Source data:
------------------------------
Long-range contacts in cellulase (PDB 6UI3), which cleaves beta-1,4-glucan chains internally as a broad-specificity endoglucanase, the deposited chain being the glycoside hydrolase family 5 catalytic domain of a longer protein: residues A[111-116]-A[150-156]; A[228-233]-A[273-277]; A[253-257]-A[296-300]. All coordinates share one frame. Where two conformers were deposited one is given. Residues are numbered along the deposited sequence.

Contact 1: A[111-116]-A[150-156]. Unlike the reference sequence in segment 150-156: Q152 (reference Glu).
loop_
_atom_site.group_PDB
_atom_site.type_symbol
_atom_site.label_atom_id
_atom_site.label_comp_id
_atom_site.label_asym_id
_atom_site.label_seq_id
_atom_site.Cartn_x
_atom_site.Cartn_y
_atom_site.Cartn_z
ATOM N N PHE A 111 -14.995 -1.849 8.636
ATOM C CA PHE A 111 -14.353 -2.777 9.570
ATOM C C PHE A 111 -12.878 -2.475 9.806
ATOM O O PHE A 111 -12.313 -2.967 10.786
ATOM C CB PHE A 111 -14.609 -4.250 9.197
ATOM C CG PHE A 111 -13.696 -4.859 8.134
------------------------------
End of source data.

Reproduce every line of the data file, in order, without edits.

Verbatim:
Long-range contacts in cellulase (PDB 6UI3), which cleaves beta-1,4-glucan chains internally as a broad-specificity endoglucanase, the deposited chain being the glycoside hydrolase family 5 catalytic domain of a longer protein: residues A[111-116]-A[150-156]; A[228-233]-A[273-277]; A[253-257]-A[296-300]. All coordinates share one frame. Where two conformers were deposited one is given. Residues are numbered along the deposited sequence.

Contact 1: A[111-116]-A[150-156]. Unlike the reference sequence in segment 150-156: Q152 (reference Glu).
loop_
_atom_site.group_PDB
_atom_site.type_symbol
_atom_site.label_atom_id
_atom_site.label_comp_id
_atom_site.label_asym_id
_atom_site.label_seq_id
_atom_site.Cartn_x
_atom_site.Cartn_y
_atom_site.Cartn_z
ATOM N N PHE A 111 -14.995 -1.849 8.636
ATOM C CA PHE A 111 -14.353 -2.777 9.570
ATOM C C PHE A 111 -12.878 -2.475 9.806
ATOM O O PHE A 111 -12.313 -2.967 10.786
ATOM C CB PHE A 111 -14.609 -4.250 9.197
ATOM C CG PHE A 111 -13.696 -4.859 8.134